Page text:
Vincente Morin Aguado
HAVANA TIMES – I have always had a soft spot for Australians who come here to visit us. Maybe it’s because they come from a highly developed country and like anywhere else in the world, live on their salaries.
And then there’s the fact that Australia is at the other end of the globe and its one long haul to get here, crossing the half planet to reach our little island.
Childhood memories still bind me to this great island continent, seventy times the size of ours.
When I was young we had a little library-room in our house and I’d gaze at the big map of Australia my father got from the National Geographic Magazine. He used to sell them when he was working in a Shell station. That was down in Guanabo, just about at the end, of that lovely line of beaches that runs along the coast of East Havana.
As a boy I’d day-dream about a little town. Alice Springs it was called, located right in the center somewhere of the immense Australia. Apparently it has a mere 25,000 inhabitants and some pretty nice tourist sites.
Imagine my surprise on meeting an elderly couple from the place. I started by answering questions but ended up asking the Australians about all sorts of things: the aborigines, the desert, the diamond mines, and all sorts of other exotica, the sort of thing you read about in the press.
It was much to my surprise when they started asking me questions about Cuba I realized Cuba was an equally weird place in their eyes.
The difference, however, was that our peculiarities had no relationship with tropical nature as they do in Australia. The Tropic of Capricorn cuts across it, that says enough. All of the doubts and questions they had were about the social-political scene here.
What will happen when El Commandante dies?. Do you feel comfortable with Socialism or do you prefer Capitalism? Do Americans come to visit? Why do you have two currencies? How much do you get paid? And where is Cuba headed?
The answers, I told them, would vary from person to person; and although there are marked tendencies there is no unanimous agreement. Apart of course, from straight forward requests for information.
With that said, we spent an afternoon in the park of the Plaza de Armas, surrounded by second hand books and rare prints, carefully collected by astute Cuban vendors to captivate the interest of their foreign customers.
Given their advanced age and the climate, hot and humid, the Australians didn’t walk much, making my job all the easier. I wanted to be courteous and offer them a nice snack but that desire was thwarted by what the street vendors had to offer.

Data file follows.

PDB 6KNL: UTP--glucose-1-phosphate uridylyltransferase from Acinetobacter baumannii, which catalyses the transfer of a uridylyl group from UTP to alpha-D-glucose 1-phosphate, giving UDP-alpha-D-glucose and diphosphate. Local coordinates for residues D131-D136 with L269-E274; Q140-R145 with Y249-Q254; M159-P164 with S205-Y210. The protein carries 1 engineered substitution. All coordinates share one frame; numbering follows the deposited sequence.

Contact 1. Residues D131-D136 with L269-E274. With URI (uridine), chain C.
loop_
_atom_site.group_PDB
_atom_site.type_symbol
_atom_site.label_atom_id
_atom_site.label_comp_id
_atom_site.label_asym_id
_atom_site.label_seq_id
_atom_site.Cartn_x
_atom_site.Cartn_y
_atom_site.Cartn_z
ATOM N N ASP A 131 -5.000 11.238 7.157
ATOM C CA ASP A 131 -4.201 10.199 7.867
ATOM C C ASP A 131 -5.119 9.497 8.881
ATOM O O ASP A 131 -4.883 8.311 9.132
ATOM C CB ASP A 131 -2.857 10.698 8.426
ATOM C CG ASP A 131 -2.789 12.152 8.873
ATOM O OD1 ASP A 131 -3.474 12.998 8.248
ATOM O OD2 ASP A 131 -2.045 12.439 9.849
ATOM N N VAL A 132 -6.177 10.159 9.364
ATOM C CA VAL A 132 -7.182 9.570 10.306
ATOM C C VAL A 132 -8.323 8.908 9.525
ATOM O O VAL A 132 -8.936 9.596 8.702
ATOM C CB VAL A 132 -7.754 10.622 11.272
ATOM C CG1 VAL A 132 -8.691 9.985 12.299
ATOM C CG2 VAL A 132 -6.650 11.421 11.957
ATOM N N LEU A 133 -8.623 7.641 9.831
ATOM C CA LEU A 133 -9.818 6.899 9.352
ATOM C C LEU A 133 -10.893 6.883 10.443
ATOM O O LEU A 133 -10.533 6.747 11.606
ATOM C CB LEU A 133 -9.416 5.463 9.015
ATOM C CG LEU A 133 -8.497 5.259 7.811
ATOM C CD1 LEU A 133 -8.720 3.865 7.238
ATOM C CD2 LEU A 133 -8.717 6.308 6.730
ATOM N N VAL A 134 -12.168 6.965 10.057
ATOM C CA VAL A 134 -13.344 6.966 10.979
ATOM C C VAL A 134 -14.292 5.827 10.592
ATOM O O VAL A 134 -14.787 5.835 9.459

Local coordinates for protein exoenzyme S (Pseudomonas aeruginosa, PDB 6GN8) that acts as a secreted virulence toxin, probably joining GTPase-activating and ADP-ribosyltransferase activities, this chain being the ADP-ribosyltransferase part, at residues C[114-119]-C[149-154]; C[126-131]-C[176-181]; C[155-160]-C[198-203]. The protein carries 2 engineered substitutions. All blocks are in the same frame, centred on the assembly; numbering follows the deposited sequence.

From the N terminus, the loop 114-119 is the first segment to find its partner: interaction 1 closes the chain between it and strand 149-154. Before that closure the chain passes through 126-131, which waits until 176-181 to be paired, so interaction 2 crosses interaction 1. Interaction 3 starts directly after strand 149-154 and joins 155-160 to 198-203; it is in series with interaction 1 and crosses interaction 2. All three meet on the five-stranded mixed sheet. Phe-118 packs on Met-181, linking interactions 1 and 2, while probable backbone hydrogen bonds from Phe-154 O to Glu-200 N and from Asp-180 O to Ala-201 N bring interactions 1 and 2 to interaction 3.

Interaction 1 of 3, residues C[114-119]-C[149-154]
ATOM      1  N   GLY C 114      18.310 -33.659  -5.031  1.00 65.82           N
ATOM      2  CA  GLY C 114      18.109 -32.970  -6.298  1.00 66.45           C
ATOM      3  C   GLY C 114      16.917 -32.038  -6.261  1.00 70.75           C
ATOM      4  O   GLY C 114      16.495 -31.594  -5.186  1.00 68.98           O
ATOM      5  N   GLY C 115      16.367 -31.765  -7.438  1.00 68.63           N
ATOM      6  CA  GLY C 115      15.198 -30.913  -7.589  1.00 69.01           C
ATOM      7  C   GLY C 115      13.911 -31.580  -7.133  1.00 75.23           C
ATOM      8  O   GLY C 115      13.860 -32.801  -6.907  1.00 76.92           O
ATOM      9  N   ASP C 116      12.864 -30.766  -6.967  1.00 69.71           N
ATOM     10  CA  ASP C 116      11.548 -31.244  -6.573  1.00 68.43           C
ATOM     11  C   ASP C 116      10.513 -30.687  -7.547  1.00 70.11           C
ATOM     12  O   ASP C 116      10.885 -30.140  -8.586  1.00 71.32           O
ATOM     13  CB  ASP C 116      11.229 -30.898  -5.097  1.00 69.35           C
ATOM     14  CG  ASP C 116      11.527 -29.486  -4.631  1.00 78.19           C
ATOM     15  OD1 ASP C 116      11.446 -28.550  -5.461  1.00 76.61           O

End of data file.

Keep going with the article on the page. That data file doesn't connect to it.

The Australians weren’t interested in soft drinks in cans and they didn’t drink alcohol. But they were especially disappointed by the lack of the natural juices the highly reputed “Lonely Planet.” said are available to all and sundry on this “Tropical Island”.
After so many questions they finally got round to “The Cuban Five” a complex issue when it comes to English culture. I gave them a long explanation. Maybe it wasn’t so comprehensible or something because although they understood the issue of subversion against communism, supported from Miami, they thought that the “The Five” had been captured as spies in foreign territory, in a country technically at war with them.
It was impossible to avoid the subject so I was obliged to fill them in on the history of Cuba and its relations with the United States, especially the Cuban exiles’ use of violent means in breach of U.S. law, the use of terrorism in other words, to combat a system they didn’t agree with.
As visitors, the Australians ultimately appreciated the dangers of the terrorist attacks that had been carried out in various tourist centers in Cuba.
Not unexpectedly we parted on good terms. English culture, after all, is framed in a liberal tradition that allowed men like Karl Marx and José Martí to live most of their life in England or the United States, despite in both cases being keen critics of the socio-economic and political reality of those two countries.
My friends from the island-continent then went off on a visit to the interior, returning days later. I bumped into them quite by chance. It was at a stop of the tourist bus that tours the city all day long. I was in a long queue waiting to get into the post office, the Correos de Cuba, where most Cubans regularly go to check their emails.
Regarding their first query, logical at the time, I gave them a straight answer: no, we don’t have total access to the Internet, but can exchange emails, using the home page but without the option of sending or downloading files, nor are we allowed to surf the web. Payment is in convertible currency at the rate of CUC 1.50 an hour, equivalent to $ 1.65 U.S. dollars.
Put out by something so seemingly unnatural in the modern world, they wanted to depart with a joke to ease the sense of unease aroused by the exchange.
“By the way friend, in Cienfuegos we found the public baths were closed off. Why was that? …”
Fortunately the bus appeared with its two big windshields at the front, and I quickly said goodbye, alleging I could lose my turn after spending so much time in the queue. They went upstairs on the double-decker guagua as we call the bus here, and enjoying the fresh air, they waved goodbye as cameras captured the moment.
Vincente Morin Aguado: email@example.com